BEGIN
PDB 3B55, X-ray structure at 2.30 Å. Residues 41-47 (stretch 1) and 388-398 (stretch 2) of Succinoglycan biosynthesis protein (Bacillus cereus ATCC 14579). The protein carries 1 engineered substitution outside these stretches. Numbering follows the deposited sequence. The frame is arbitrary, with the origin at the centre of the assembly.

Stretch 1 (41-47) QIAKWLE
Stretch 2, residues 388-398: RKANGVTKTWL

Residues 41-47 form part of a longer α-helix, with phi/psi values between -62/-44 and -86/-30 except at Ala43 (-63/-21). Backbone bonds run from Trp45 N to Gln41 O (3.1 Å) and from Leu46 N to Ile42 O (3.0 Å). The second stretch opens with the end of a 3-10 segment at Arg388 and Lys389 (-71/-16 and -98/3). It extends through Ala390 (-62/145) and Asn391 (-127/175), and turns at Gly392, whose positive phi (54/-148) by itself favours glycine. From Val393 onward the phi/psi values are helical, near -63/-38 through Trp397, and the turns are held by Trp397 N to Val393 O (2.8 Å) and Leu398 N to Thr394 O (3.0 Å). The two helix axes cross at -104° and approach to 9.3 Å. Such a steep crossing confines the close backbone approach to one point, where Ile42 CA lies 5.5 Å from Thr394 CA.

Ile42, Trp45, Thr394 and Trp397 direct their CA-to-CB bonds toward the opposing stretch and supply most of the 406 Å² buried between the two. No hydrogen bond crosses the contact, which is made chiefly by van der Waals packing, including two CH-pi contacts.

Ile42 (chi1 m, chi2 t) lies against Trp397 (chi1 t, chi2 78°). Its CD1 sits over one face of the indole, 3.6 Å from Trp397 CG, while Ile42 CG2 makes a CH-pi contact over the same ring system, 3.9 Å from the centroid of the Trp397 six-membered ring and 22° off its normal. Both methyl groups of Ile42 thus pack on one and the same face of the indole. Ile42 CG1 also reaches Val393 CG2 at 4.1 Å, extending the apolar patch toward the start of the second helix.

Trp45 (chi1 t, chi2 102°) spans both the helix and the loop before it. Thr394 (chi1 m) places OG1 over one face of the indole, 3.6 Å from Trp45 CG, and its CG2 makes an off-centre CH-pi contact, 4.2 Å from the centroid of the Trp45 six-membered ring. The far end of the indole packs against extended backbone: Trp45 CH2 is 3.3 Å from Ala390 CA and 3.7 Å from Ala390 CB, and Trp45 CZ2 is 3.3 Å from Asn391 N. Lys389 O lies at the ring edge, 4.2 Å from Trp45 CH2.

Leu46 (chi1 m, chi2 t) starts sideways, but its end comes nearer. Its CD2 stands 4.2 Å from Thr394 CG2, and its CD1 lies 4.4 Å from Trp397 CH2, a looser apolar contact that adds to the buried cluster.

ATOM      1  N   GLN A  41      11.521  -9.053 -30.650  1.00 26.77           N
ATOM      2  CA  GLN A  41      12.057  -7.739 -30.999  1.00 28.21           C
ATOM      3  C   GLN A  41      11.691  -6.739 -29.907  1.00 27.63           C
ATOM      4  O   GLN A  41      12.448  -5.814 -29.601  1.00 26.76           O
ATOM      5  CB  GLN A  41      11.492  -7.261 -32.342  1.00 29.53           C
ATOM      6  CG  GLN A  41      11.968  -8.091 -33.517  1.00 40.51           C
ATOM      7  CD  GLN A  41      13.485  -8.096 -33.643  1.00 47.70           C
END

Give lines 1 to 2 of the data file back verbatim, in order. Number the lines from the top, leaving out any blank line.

PDB 3B55, X-ray structure at 2.30 Å. Residues 41-47 (stretch 1) and 388-398 (stretch 2) of Succinoglycan biosynthesis protein (Bacillus cereus ATCC 14579). The protein carries 1 engineered substitution outside these stretches. Numbering follows the deposited sequence. The frame is arbitrary, with the origin at the centre of the assembly.

Stretch 1 (41-47) QIAKWLE